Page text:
Methods in ruby code

Hi,

I want to use the shuffle method for array, but I want to modify it a
little bit.
Is there any website or source where I can see the shuffle method in
ruby code, because often in Tutorials they show some of these methods in
Ruby Code and how they look in the libary.
I am looking forward to hear from you.

Yours sincerely
Greeneco

On Thu, Oct 10, 2013 at 7:04 PM, Green E. [email protected] wrote:

I want to use the shuffle method for array, but I want to modify it a
little bit.

I would not change the library method but rather implement another
shuffle.

What modifications do you want to do?

Is there any website or source where I can see the shuffle method in
ruby code, because often in Tutorials they show some of these methods in
Ruby Code and how they look in the libary.
I am looking forward to hear from you.

You can try to read the C source - it’s usually not too hard to
understand.

Kind regards

robert

Hi,
thanks for your quick answer.
I want to use shuffle but I want it to take parameter and act the same
if I give it the same parameter.
e.g
[1,2,3].shuffle!(5) #=> [2,1,3]
and when I do this again
[1,2,3].shuffle!(5) #=> [2,1,3]
and when I use a different number
[1,2,3].shuffle!(4) #=> [1,2,3]
there should be a different result

I want to do something like that.

King regards
Greeneco

Yes you are right it would not be shuffle anymore.
And thank you for your two solutions, but the second one has less
sideeffects but I cannot just use this if I do not close the programm
without saving, because then it would be lost every time I restart. The
first has side effects but I guess it is that what I am looking for.

But what do you think of:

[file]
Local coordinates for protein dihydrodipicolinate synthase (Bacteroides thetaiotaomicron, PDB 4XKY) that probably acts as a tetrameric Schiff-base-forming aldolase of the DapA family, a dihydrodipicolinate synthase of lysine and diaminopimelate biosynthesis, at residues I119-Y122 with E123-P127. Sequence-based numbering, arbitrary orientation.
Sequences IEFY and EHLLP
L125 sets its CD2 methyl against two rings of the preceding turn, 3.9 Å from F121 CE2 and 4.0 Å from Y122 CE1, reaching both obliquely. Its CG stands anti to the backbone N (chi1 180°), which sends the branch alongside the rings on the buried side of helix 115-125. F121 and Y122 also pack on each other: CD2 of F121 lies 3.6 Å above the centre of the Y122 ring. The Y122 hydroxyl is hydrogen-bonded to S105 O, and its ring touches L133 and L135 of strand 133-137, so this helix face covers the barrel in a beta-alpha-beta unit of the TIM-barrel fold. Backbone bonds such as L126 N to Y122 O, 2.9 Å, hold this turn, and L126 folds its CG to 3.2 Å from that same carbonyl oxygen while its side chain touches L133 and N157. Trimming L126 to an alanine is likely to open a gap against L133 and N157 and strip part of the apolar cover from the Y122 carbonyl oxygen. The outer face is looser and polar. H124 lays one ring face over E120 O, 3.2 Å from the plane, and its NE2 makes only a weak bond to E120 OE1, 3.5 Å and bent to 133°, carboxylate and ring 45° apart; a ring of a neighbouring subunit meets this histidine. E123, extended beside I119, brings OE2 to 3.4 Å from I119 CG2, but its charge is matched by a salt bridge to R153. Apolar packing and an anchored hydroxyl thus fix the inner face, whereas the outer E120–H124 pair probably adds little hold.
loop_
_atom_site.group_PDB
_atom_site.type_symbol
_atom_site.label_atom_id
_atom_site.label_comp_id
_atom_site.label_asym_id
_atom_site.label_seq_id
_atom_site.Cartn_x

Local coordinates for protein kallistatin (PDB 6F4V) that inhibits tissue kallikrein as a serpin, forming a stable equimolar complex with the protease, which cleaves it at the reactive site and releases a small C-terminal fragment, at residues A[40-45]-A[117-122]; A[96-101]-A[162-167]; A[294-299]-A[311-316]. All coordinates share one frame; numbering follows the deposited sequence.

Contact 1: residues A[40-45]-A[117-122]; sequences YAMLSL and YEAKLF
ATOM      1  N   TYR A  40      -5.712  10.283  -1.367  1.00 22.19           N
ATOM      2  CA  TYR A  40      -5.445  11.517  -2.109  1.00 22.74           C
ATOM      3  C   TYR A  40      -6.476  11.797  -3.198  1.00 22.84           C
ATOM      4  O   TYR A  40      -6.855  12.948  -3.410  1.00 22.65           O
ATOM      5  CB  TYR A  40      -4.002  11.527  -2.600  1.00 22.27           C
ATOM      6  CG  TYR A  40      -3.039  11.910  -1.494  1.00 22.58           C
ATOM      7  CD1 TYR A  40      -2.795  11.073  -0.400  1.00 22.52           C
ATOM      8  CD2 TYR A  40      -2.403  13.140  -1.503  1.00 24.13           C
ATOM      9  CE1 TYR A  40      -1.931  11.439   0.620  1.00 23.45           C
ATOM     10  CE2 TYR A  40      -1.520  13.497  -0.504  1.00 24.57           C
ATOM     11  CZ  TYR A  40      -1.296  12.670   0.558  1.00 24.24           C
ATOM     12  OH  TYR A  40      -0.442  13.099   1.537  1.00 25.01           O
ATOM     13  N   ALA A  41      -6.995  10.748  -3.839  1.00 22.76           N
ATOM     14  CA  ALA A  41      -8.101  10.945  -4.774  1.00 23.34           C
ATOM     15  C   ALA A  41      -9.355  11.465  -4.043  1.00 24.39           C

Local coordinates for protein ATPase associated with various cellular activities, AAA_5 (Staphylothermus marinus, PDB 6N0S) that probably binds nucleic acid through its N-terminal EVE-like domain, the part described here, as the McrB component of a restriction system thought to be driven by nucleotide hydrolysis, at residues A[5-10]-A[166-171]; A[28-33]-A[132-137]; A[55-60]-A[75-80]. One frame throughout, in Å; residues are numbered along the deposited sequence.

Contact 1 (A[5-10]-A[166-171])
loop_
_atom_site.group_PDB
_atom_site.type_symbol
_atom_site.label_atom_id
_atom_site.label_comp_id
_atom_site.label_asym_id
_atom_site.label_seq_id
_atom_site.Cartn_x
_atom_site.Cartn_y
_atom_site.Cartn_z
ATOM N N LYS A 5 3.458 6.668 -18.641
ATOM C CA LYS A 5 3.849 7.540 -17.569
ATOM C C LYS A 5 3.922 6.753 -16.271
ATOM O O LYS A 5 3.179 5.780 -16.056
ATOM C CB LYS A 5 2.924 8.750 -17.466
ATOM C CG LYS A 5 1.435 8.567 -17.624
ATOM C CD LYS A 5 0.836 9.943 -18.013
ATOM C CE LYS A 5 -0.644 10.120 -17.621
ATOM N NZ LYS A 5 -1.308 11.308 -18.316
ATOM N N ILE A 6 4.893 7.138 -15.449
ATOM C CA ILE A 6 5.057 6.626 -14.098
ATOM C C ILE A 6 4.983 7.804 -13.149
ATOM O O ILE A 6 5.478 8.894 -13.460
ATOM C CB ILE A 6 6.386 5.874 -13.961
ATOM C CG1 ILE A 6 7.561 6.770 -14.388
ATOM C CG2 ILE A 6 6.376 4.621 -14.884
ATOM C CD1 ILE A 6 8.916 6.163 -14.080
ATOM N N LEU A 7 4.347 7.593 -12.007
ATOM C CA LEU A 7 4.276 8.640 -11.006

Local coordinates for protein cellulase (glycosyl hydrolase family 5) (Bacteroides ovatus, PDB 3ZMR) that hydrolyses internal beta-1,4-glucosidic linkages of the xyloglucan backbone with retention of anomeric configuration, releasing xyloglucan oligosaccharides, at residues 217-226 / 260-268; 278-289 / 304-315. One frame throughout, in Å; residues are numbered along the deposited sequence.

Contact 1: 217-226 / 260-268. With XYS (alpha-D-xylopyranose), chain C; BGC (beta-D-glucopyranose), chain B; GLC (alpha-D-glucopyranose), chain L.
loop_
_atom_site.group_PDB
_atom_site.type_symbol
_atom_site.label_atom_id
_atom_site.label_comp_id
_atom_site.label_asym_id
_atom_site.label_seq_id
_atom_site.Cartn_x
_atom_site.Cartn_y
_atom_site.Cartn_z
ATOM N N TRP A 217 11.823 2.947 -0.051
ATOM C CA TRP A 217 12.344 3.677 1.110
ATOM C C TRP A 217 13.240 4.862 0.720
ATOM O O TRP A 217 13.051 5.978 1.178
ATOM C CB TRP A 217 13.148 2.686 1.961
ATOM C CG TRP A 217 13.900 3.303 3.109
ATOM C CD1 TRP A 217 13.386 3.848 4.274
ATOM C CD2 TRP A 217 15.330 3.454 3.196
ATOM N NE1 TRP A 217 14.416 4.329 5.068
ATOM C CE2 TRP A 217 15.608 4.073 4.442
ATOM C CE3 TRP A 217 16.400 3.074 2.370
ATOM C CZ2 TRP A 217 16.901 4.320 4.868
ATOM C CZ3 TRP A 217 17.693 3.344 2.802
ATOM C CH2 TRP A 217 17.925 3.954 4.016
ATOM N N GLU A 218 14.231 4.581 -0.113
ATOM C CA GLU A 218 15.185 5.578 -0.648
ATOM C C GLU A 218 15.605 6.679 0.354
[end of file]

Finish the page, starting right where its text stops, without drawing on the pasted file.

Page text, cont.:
ary = [“1”, “2”, “3”, “4”, “5”, “6”, “7”, “8”, “9”]
number = 9
ary_zahlen.shuffle!(random: Random.new(number))

Yours sincerely
Greeneco

On Thu, Oct 10, 2013 at 7:22 PM, Green E. [email protected] wrote:

there should be a different result
But then it’s not shuffle any more, is it? You basically associate a
particular order with a number as key. I can think of two approaches:

  1. manipulate the random generator via the seed:

irb(main):001:0> a = (1…5).to_a
=> [1, 2, 3, 4, 5]
irb(main):002:0> srand 0
=> 38759114252116045413516501677716616995
irb(main):003:0> a.shuffle
=> [1, 4, 2, 5, 3]
irb(main):004:0> srand 0
=> 0
irb(main):005:0> a.shuffle
=> [1, 4, 2, 5, 3]
irb(main):006:0> srand 4
=> 0
irb(main):007:0> a.shuffle
=> [1, 2, 4, 3, 5]
irb(main):008:0> srand 4
=> 4
irb(main):009:0> a.shuffle
=> [1, 2, 4, 3, 5]

  1. use a Hash to store the fixed relation:

irb(main):011:0> a = (1…5).to_a
=> [1, 2, 3, 4, 5]
irb(main):012:0> cache = Hash.new {|h,k| h[k] = a.shuffle}
=> {}
irb(main):013:0> cache[0]
=> [5, 3, 1, 4, 2]
irb(main):014:0> cache[0]
=> [5, 3, 1, 4, 2]
irb(main):015:0> cache[5]
=> [5, 2, 3, 1, 4]
irb(main):016:0> cache[5]
=> [5, 2, 3, 1, 4]
irb(main):017:0> cache[5]
=> [5, 2, 3, 1, 4]
irb(main):018:0> cache[2]
=> [5, 4, 2, 1, 3]
irb(main):019:0> cache[2]
=> [5, 4, 2, 1, 3]
irb(main):020:0> cache
=> {0=>[5, 3, 1, 4, 2], 5=>[5, 2, 3, 1, 4], 2=>[5, 4, 2, 1, 3]}

I’d prefer approach 2 because that does not have side effects on other
parts of the program which want to generate random numbers.